8 March 2019 - 14h22
Céline Cottalorda, Delegate for the Promotion and Protection of Women’s Rights, explains her role as the committee of the same name, which was established at the end of last November, prepares to meet on 8th March. There are two high-priority issues: wage equality between women and men and the fight against violence.
What are your tasks in the Committee?
My role consists in preparing and driving the work of the Committee and implementing its recommendations for the promotion and protection of women’s rights. The Committee was created because the Government wanted to bring about developments in women’s rights in the Principality. This task has a vast scope, because it involves the fight against violence against women as well as the promotion of equality between men and women, and these are both areas that bring together a number of dimensions (economic, social, philosophical and societal, for example).
Who are the members of the Committee, and how does it work?
The Committee is made up of representatives from the Department of Justice and competent government bodies and a Delegate. It also brings in institutional bodies such as the National Council, City Hall and the High Commissioner for the Protection of Rights and Liberties and for Mediation, as well as representatives of the associations that deal with women’s rights issues. It coordinates, implements and evaluates national policy in the area of equality between women and men and the fight against all forms of violence and discrimination against women. It can gather pertinent data on these topics and analyse them. It is also responsible for developing relationships with its foreign equivalents and engaging in discussions with them. Finally, it tracks recommendations made by the international bodies that guarantee the implementation of UN and Council of Europe Conventions. This is why its President is the Minister of Foreign Affairs and Cooperation, Gilles Tonelli. In practical terms, permanent, regular work will be done with all the actors involved in the form of topic-based working groups. The Committee will meet at least once a year to review the actions that are being taken and to make its recommendations for the implementation of new measures. I would add that it will also be able to call on qualified individuals and experts to assist it with its work.
What of the initial areas in which the Committee foresees becoming involved?
After I began my work, I went to meet all the members of the Committee so that I could acquire a vision of the terrain and discover their needs. This analysis enabled me to highlight a number of areas for improvement. I might mention the expectation that awareness, prevention and training activities will be strengthened. From a legislative standpoint, there will also be a project set up to eradicate certain obsolete wording from our legal texts. Another important area is communications and the provision of information to the general public, which I want to develop with the Committee. We need to give our actions as much visibility as possible.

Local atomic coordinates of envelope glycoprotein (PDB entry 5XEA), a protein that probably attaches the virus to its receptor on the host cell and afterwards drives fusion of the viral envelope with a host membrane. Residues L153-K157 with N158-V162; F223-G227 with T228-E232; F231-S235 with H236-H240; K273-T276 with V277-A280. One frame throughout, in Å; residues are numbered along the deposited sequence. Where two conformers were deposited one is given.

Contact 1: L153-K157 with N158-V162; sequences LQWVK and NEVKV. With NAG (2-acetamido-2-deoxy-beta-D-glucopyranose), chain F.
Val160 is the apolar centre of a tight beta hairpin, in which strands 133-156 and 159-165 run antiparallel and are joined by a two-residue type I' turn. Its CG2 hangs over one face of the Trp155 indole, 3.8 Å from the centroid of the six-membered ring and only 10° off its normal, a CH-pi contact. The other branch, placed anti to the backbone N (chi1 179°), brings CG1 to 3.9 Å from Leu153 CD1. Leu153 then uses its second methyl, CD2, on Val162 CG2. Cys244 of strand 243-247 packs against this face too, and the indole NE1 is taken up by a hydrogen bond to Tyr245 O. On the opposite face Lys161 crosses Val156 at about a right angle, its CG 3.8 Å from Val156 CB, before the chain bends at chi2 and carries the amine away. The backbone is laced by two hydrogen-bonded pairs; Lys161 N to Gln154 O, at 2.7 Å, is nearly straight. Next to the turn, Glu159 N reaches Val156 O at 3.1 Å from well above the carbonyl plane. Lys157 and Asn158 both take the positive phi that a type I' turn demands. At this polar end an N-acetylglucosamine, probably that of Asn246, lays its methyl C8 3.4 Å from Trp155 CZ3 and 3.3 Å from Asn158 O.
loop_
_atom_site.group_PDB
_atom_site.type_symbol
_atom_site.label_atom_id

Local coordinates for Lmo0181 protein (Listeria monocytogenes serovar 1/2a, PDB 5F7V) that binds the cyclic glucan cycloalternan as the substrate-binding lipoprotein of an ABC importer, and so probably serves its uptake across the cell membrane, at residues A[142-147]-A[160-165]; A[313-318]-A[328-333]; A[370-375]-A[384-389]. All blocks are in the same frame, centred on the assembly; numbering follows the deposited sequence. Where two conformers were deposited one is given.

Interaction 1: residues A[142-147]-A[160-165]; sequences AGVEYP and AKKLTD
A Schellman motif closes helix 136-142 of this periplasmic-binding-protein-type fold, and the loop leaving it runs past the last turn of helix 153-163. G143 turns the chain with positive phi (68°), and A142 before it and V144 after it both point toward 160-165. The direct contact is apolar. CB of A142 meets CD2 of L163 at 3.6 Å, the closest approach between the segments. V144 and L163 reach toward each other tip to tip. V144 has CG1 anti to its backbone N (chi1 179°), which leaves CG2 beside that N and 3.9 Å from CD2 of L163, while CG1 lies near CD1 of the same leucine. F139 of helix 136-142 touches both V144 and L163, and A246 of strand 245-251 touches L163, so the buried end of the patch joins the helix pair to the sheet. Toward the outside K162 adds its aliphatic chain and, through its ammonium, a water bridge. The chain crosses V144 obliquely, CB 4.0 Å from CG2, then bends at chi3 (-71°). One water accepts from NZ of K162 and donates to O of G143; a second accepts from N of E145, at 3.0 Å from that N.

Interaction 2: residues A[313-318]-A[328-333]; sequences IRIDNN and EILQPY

As regards violence, have you already been able to identify the main types of case in Monaco? Do think the 2011 law needs to be supplemented?
Physical and sexual violence affects all countries and all social classes. Across the world, 35% of women have suffered this type of violence at least once in their lifetimes. Unfortunately, Monaco is not immune to this phenomenon. The AVIP, the Association d’Aide aux Victimes d’Infractions Pénales, which was created in 2014 and does remarkable work to assist victims, makes it possible to identify some of these cases. We need a map that takes account of all the actors involved in the process so that we know precisely what the situation is in Monaco in order to be able to implement the most appropriate public policies. This is the challenge of the study IMSEE was given to do when the Committee was established: to prepare a precise list and provide data on violence in Monaco. This study will be carried out in close collaboration with all the entities concerned (the police, the CHPG, the judicial services, the social services, the High Commissioner and associations). The 2011 law on specific forms of violence is the cornerstone of women’s rights, because it protects them and imposes heavier punishments for violence against them.
You have mentioned equality, and cite a number of areas. Where does the most work need to be done, in your opinion? What is the situation with equal wages?
The issue of wage inequality has been a highly mediatized subject for some time now because it highlights a real injustice. The positive aspect of the situation is that there is greater transparency, which contributes towards the development of the right mentality and facts, I hope. In Europe, the average gap between a man’s and a woman’s salary is in the order of 20%. In Monaco, we need a precise diagnosis here, too, so that we can take the right measures. This is why the Committee has asked IMSEE to carry out a study on wage inequalities in the private and public sectors. It is a major first, and I can tell you that the results are highly anticipated!
How do you view Monaco’s commitment to the defence of women’s interests?
This is an area to which the Principality has been committed for many years, including through its accession to international treaties that defend women’s rights and have the purpose of fighting discrimination against them. The recent modification of the status of heads of household has been put into practice, which is a positive sign of development. With the creation of this Committee, there is the desire to go further. Also, Monaco cannot be insensitive to what is happening in the world, especially with the #MeToo movement, which has freed up women’s speech. This represents a very good opportunity to make advances in this important area.
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